488 F.2d 1345
Sally SMITH et al., Plaintiffs-Appellants,
CLAYTON AND LAMBERT MANUFACTURING COMPANY, Defendant-Appellee.
Marijene L. PEART et al., Plaintiffs-Appellants,
CLAYTON AND LAMBERT MANUFACTURING COMPANY, Defendant-Appellee.
Nos. 73-1439, 73-1440.
United States Court of Appeals,
Argued and Submitted Oct. 17, 1973.
Decided Dec. 17, 1973.
W. Eugene Hansen, Salt Lake City, Utah (Burton H. Harris, Logan, Utah, on the brief), for plaintiffs-appellants.
Stephen B. Nebeker, Salt Lake City, Utah (Paul S. Felt, Salt Lake City, Utah, on the brief), for defendant-appellee.
Before HILL, McWILLIAMS and BARRETT, Circuit Judges.
HILL, Circuit Judge.
This diversity action was brought to recover for the wrongful deaths of Quentin L. Peart and C. Dean Smith by their wives and children. Defendant-appellee is a silo manufacturing company in Buckner, Kentucky, which sold decedents an "oxygen free" grain silo. While decedents were in this grain silo, they were asphyxiated by carbon dioxide. The case was tried to a jury in Utah federal district court, and a verdict was returned for appellee. This appeal followed.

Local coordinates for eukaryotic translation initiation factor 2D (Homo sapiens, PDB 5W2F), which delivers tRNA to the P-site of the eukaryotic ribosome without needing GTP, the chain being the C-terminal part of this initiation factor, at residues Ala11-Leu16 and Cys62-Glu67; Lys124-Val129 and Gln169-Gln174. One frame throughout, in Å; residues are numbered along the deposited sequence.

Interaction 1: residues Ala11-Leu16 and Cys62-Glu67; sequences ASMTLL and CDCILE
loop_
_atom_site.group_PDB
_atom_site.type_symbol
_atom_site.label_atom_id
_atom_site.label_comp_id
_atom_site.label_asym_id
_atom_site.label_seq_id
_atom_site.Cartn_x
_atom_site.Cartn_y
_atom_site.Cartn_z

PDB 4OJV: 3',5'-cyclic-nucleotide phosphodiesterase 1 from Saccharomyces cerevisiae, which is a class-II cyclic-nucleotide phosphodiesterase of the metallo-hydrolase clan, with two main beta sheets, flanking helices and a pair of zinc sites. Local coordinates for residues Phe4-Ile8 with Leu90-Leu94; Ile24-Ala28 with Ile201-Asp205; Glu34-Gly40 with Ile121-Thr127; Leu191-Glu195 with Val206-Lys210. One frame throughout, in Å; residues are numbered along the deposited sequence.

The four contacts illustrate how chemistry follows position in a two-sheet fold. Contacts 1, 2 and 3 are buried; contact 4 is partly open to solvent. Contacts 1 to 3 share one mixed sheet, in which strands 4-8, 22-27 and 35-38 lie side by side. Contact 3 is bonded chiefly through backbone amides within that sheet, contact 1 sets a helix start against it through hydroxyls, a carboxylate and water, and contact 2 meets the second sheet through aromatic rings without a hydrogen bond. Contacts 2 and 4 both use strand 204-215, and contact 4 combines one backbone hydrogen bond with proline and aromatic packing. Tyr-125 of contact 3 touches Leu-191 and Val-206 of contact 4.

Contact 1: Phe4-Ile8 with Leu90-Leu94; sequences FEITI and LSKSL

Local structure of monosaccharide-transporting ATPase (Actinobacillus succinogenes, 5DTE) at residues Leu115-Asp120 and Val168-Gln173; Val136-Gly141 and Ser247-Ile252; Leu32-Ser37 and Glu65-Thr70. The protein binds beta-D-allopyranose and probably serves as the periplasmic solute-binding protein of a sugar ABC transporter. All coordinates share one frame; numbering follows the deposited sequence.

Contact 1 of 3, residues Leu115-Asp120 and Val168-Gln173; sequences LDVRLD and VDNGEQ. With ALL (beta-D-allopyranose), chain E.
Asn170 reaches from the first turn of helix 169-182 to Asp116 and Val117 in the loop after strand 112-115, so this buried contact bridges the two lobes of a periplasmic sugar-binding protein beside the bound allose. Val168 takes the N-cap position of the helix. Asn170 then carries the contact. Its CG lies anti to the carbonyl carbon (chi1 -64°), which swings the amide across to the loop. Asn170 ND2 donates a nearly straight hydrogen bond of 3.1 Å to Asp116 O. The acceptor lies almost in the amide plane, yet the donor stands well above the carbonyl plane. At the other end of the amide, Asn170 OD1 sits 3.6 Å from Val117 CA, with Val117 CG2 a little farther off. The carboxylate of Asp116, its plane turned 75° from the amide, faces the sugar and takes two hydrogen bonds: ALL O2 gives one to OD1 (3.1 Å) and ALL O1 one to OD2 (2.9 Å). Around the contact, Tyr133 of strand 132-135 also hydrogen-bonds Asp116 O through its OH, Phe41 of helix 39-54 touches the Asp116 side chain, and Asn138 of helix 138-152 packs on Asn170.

The evidence adduced at trial indicates that from March, 1969, until the date of their deaths on May 1, 1971, Quentin L. Peart (Quentin) and his son-in-law C. Dean Smith (Dean) were owners and operators of the Bridgerland Dairy in Richmond, Utah. In 1969 the decedents purchased two large metal silos, one for storing high moisture hay such as alfalfa and the other for storing high moisture grains. Both silos were designed and manufactured by appellee, Clayton and Lambert Manufacturing Company.
The silos operated on the principle that high moisture hay and grains can be stored without spoilage if stored inside an airtight container. After the material is stored and sealed, a fermentation process begins which consumes oxygen and gives off other gases such as carbon dioxide. Once sufficient oxygen inside the silo has been consumed by this process, spoilage ceases.
The hay silo stands 60 feet high and is 20 feet in diameter. The grain silo in which the men died stands 21 feet high and is 20 feet in diameter. Located every five feet up the side of these silos are large, resealable steel doors which provide access to the feed or the loading/unloading machinery at the top of the silage.
Located on the bottom doors and the roof hatches of the two silos are warning statements. The warning on the hay silo reads:
DANGER TO LIFE
Do NOT enter before completely ventilating silo. Do NO work in silo without adequate, continuous ventilation. Ensiling consumes oxygen and produces carbon dioxide and other gases. Such gases or insufficient oxygen may cause illness or death.
The signs on the silo in which the men were killed (the grain silo) read:
DANGER TO LIFE
Do not enter before completely ventilating this oxygen-free silo.